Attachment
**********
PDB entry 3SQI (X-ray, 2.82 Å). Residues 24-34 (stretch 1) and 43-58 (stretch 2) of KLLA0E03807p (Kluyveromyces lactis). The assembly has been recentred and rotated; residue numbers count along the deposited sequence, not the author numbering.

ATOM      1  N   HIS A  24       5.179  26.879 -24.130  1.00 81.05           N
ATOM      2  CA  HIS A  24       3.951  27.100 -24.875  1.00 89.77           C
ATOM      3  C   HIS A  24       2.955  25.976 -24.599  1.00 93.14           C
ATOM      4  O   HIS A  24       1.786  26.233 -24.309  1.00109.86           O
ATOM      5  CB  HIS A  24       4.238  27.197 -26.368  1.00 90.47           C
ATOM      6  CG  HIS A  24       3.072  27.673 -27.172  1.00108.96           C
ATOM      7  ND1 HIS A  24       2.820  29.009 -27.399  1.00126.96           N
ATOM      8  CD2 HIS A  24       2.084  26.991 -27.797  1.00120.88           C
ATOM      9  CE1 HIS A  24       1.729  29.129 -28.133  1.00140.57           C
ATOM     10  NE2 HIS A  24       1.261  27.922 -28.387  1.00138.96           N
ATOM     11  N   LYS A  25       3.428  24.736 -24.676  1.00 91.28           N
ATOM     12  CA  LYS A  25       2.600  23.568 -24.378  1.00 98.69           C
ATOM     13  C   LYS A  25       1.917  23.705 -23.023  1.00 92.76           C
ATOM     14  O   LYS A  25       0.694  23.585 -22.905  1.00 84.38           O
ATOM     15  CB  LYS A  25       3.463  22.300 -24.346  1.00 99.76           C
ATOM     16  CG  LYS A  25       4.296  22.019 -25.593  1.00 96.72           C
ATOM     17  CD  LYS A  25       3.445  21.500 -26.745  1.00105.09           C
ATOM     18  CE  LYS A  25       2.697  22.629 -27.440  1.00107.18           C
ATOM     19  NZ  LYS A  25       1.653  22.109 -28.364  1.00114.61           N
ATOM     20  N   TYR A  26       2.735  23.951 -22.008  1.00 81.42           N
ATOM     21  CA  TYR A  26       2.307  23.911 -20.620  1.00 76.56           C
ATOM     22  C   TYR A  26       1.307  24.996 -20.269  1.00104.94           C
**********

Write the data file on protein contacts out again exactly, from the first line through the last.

PDB entry 3SQI (X-ray, 2.82 Å). Residues 24-34 (stretch 1) and 43-58 (stretch 2) of KLLA0E03807p (Kluyveromyces lactis). The assembly has been recentred and rotated; residue numbers count along the deposited sequence, not the author numbering.

ATOM      1  N   HIS A  24       5.179  26.879 -24.130  1.00 81.05           N
ATOM      2  CA  HIS A  24       3.951  27.100 -24.875  1.00 89.77           C
ATOM      3  C   HIS A  24       2.955  25.976 -24.599  1.00 93.14           C
ATOM      4  O   HIS A  24       1.786  26.233 -24.309  1.00109.86           O
ATOM      5  CB  HIS A  24       4.238  27.197 -26.368  1.00 90.47           C
ATOM      6  CG  HIS A  24       3.072  27.673 -27.172  1.00108.96           C
ATOM      7  ND1 HIS A  24       2.820  29.009 -27.399  1.00126.96           N
ATOM      8  CD2 HIS A  24       2.084  26.991 -27.797  1.00120.88           C
ATOM      9  CE1 HIS A  24       1.729  29.129 -28.133  1.00140.57           C
ATOM     10  NE2 HIS A  24       1.261  27.922 -28.387  1.00138.96           N
ATOM     11  N   LYS A  25       3.428  24.736 -24.676  1.00 91.28           N
ATOM     12  CA  LYS A  25       2.600  23.568 -24.378  1.00 98.69           C
ATOM     13  C   LYS A  25       1.917  23.705 -23.023  1.00 92.76           C
ATOM     14  O   LYS A  25       0.694  23.585 -22.905  1.00 84.38           O
ATOM     15  CB  LYS A  25       3.463  22.300 -24.346  1.00 99.76           C
ATOM     16  CG  LYS A  25       4.296  22.019 -25.593  1.00 96.72           C
ATOM     17  CD  LYS A  25       3.445  21.500 -26.745  1.00105.09           C
ATOM     18  CE  LYS A  25       2.697  22.629 -27.440  1.00107.18           C
ATOM     19  NZ  LYS A  25       1.653  22.109 -28.364  1.00114.61           N
ATOM     20  N   TYR A  26       2.735  23.951 -22.008  1.00 81.42           N
ATOM     21  CA  TYR A  26       2.307  23.911 -20.620  1.00 76.56           C
ATOM     22  C   TYR A  26       1.307  24.996 -20.269  1.00104.94           C